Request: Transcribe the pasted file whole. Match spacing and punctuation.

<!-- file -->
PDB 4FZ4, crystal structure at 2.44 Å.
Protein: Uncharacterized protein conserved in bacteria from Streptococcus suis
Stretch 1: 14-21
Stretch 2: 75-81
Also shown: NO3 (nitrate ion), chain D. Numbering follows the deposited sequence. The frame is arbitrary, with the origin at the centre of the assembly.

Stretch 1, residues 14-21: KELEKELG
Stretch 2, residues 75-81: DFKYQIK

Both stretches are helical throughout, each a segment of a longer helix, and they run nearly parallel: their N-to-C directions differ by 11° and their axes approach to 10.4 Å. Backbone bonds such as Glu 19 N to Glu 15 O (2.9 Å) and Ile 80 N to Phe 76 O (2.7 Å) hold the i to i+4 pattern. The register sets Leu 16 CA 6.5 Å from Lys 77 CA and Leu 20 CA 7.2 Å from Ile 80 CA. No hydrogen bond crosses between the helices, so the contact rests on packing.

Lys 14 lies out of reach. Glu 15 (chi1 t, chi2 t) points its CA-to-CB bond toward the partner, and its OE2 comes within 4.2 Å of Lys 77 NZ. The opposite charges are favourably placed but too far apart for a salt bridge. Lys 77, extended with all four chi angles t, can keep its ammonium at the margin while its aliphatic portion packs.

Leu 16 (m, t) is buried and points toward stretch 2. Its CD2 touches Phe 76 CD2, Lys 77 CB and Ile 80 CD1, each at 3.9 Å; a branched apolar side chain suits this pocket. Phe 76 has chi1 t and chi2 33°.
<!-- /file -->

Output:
PDB 4FZ4, crystal structure at 2.44 Å.
Protein: Uncharacterized protein conserved in bacteria from Streptococcus suis
Stretch 1: 14-21
Stretch 2: 75-81
Also shown: NO3 (nitrate ion), chain D. Numbering follows the deposited sequence. The frame is arbitrary, with the origin at the centre of the assembly.

Stretch 1, residues 14-21: KELEKELG
Stretch 2, residues 75-81: DFKYQIK

Both stretches are helical throughout, each a segment of a longer helix, and they run nearly parallel: their N-to-C directions differ by 11° and their axes approach to 10.4 Å. Backbone bonds such as Glu 19 N to Glu 15 O (2.9 Å) and Ile 80 N to Phe 76 O (2.7 Å) hold the i to i+4 pattern. The register sets Leu 16 CA 6.5 Å from Lys 77 CA and Leu 20 CA 7.2 Å from Ile 80 CA. No hydrogen bond crosses between the helices, so the contact rests on packing.

Lys 14 lies out of reach. Glu 15 (chi1 t, chi2 t) points its CA-to-CB bond toward the partner, and its OE2 comes within 4.2 Å of Lys 77 NZ. The opposite charges are favourably placed but too far apart for a salt bridge. Lys 77, extended with all four chi angles t, can keep its ammonium at the margin while its aliphatic portion packs.

Leu 16 (m, t) is buried and points toward stretch 2. Its CD2 touches Phe 76 CD2, Lys 77 CB and Ile 80 CD1, each at 3.9 Å; a branched apolar side chain suits this pocket. Phe 76 has chi1 t and chi2 33°.